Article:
From the News column of the September 2010 issue of Perspectives on History
Is There an E-book in Your Future? A Report from the University Presses
Robert B. Townsend, September 2010
A sense of optimism pervaded the June 2010 annual meeting of the Association of American University Presses (AAUP), even as the staff at those presses grappled with budget cuts and rapid changes in the way scholarship is disseminated.
As in years past, history was described as a vital part of the work and catalogs of most university presses. A number of the editors and staff members there observed that they seemed to be publishing an unprecedented number of history titles, and expressed confidence that very few historians will lack for a publisher in the near future.
But it appeared that there are no guarantees that the resulting monographs will be seen in print. A strong theme in the discussions at the meeting was the waning market for traditional print publications and ongoing experiments with digital forms. Sessions on library acquisitions made the point clearly—as library directors and specialists offered substantial evidence that books published in print receive scarce and diminishing use, while online publications generate significantly more attention. In a context where university libraries are suffering from sharp cuts to their book-buying budgets, they described a strong imperative to shift their buying to e-books—especially for books by first-time authors and on narrow or obscure topics. As a core market for monographs, this would place significant pressure on the presses.
Given the evidence of declining use of print in academic libraries, a few speakers noted an odd disconnect between scholars’ roles as producers and consumers of print publications. Almost all authors want to see their books published in print, but as consumers (both in the libraries and off-site in their research and reading) they are clearly gravitating toward the consumption of electronic publications. So how long can these two patterns coexist?
While no one ventured a specific answer to that question, it was clear that the presses are actively working to develop the tools and infrastructures to publish books electronically, both for the library market and for general readers. The meeting was filled with reports on experiments with new types of online publication—ranging from the costs and staffing involved in making books available on iPads and Kindles to discussions about whether the presses should take on roles as “service providers” for authors looking to publish their work online. And a draft report on the economics of scholarly publishing distributed at the meeting (which will hopefully be available online soon) highlighted a number of the interesting experiments already taking place among the presses, which could serve as models for this new direction in publishing.
All-in-all, it seemed to be a very forward-looking meeting, though in ways that could present a problem for historians in the short term. As the AHA’s past reports on the Gutenberg-e project indicated, the basic apparatus for legitimating e-books in history still needs considerable work. Getting the online versions of the Gutenberg-e books reviewed in journals proved incredibly difficult, often due to the lack of procedures at the journals for taking an e-mail or letter with a hyperlink and passing it along to a reviewer. In some cases, review editors expressed confusion about the kind of reviewer they should seek, unsure whether they should get someone to review the scholarly content in the book, the electronic form and supplements, or both.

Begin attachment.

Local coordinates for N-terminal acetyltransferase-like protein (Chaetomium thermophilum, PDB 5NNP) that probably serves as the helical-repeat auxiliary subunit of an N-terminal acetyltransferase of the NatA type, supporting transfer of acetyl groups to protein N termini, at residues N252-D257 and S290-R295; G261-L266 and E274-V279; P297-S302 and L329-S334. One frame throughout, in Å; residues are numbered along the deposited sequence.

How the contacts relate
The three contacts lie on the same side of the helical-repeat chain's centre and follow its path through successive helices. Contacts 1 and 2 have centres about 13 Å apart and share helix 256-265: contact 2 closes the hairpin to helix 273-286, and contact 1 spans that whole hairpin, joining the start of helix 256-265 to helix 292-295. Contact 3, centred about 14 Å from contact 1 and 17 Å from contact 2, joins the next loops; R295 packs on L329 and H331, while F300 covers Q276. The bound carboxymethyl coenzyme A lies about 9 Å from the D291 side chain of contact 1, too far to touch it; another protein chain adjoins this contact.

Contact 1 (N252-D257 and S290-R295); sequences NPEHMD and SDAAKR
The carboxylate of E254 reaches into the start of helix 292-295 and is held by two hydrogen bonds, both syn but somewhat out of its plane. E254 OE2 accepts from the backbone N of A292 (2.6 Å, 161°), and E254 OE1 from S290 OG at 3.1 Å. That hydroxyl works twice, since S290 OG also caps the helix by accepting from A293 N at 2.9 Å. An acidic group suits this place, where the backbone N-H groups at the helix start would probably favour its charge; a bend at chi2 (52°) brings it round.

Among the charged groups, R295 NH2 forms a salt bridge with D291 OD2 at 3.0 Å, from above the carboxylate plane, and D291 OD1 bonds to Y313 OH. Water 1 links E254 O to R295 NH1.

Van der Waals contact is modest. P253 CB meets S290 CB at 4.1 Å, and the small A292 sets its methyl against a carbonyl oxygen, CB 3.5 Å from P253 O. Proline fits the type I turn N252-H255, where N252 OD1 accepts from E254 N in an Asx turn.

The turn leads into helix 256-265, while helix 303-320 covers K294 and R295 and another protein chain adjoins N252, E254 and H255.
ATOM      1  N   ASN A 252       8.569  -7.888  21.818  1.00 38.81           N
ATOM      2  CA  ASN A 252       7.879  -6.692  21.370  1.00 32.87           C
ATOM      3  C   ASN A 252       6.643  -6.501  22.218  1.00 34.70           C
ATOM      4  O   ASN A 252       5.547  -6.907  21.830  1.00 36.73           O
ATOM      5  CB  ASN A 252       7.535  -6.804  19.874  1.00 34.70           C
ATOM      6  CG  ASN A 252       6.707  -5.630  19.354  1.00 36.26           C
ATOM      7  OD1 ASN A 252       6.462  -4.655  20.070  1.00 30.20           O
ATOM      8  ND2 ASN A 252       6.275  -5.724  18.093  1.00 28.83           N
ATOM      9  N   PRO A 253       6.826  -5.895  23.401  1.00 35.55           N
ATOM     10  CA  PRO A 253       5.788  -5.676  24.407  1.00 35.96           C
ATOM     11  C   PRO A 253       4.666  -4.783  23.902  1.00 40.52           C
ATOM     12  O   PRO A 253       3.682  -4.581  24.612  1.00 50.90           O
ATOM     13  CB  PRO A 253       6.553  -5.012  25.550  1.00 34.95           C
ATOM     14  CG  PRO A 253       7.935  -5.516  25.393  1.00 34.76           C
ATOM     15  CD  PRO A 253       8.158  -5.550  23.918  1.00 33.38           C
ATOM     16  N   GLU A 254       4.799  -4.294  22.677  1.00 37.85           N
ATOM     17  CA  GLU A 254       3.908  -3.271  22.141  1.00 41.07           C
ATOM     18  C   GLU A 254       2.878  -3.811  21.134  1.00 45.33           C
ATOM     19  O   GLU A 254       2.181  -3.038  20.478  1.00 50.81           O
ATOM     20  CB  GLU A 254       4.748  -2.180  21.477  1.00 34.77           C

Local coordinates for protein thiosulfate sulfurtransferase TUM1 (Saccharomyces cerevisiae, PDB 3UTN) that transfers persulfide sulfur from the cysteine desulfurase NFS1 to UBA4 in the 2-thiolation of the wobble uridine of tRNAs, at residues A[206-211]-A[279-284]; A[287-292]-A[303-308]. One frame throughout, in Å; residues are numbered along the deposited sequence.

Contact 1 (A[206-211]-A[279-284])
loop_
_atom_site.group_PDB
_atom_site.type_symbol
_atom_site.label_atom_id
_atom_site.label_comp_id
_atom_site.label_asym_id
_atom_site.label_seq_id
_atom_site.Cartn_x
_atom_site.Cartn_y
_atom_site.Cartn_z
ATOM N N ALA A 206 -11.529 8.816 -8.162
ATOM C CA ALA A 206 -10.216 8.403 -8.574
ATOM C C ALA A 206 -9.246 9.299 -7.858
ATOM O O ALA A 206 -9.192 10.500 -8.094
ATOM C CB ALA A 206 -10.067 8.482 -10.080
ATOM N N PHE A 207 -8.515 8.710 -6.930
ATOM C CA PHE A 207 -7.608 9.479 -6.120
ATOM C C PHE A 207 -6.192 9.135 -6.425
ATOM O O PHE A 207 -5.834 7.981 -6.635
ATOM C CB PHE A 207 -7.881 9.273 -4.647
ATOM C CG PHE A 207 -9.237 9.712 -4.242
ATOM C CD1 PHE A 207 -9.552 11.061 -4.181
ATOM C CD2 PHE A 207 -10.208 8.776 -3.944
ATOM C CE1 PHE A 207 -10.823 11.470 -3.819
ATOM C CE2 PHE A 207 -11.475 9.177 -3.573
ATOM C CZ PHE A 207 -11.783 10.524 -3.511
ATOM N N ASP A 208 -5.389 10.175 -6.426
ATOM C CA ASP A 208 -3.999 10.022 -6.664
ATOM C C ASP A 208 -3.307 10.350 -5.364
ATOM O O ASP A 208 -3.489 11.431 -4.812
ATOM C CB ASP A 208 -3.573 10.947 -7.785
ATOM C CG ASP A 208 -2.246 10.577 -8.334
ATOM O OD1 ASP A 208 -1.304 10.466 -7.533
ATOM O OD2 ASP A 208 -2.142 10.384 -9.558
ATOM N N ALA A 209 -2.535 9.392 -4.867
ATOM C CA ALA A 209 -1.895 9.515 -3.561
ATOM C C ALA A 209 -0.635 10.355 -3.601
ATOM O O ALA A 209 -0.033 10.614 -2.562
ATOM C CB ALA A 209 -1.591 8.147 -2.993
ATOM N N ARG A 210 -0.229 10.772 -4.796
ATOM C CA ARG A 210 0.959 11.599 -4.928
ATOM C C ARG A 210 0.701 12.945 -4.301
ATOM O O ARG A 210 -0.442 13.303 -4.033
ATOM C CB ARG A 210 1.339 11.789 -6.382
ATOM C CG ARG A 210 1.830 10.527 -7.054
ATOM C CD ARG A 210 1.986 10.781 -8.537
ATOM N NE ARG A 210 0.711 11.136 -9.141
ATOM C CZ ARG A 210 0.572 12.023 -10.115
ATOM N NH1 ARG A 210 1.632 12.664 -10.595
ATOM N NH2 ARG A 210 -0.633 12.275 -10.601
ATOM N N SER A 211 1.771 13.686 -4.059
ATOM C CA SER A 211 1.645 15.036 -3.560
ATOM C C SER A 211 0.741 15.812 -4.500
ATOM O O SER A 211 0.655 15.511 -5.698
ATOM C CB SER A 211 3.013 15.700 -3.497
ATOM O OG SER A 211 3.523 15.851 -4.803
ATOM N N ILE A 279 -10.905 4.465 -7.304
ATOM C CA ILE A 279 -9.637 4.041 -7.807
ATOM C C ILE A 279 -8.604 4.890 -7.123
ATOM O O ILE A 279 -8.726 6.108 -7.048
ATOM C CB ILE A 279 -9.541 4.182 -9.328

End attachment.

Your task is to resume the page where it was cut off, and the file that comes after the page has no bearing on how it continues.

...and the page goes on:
This presents a difficult challenge that will only be solved when more digital books come online and the intermediaries in this process (particularly review editors at journals) work out the necessary tool kits of procedures and assessment benchmarks to fit the system to new types of work. The recent AHA Today article on peer review generated a significant amount of attention and discussion at the meeting, as the presses wrestled with some of these questions.1
One of the more hopeful signs at the AAUP meeting was a growing sense of collaboration between libraries and university presses. Staff members at a number of presses reported that they had recently moved under the direction of the university libraries and found the relationship quite congenial. For the presses, it created a bond with a unit that had been thinking about many of the same issues in digital publishing, and in many cases, connected them to a better advocate for their interests than the rather harried deans and provosts to whom they previously answered.
University presses are not without their problems, however. The outgoing president of the Association, Katherine Keane of Johns Hopkins University Press, reported on an informal survey that found half of the presses had cut staff during the previous year, but that there had been no reduction in output. Her message was one of resiliency in the face of adversity.
The net takeaway from the meeting was generally positive for members of our discipline, as work remains highly valued, and the people in the vital support infrastructure for publishing are working hard to ensure that this will continue well into the future. But is the history discipline ready to join the presses in a state of “perpetual transition” (in the words of Richard Brown, the new president of the AAUP, and head of Georgetown University Press)? It remains to be seen whether our attitudes about where and how scholarship is published, and how it is legitimated by our journals and peer reviewers, are ready to ride the coming waves of change.
Robert Townsend is the AHA’s assistant director for research and publications.
1. See “Assessing the Future of Peer Review” at http://blog.historians.org/profession/1065/assessing-the-future-of-peer-review.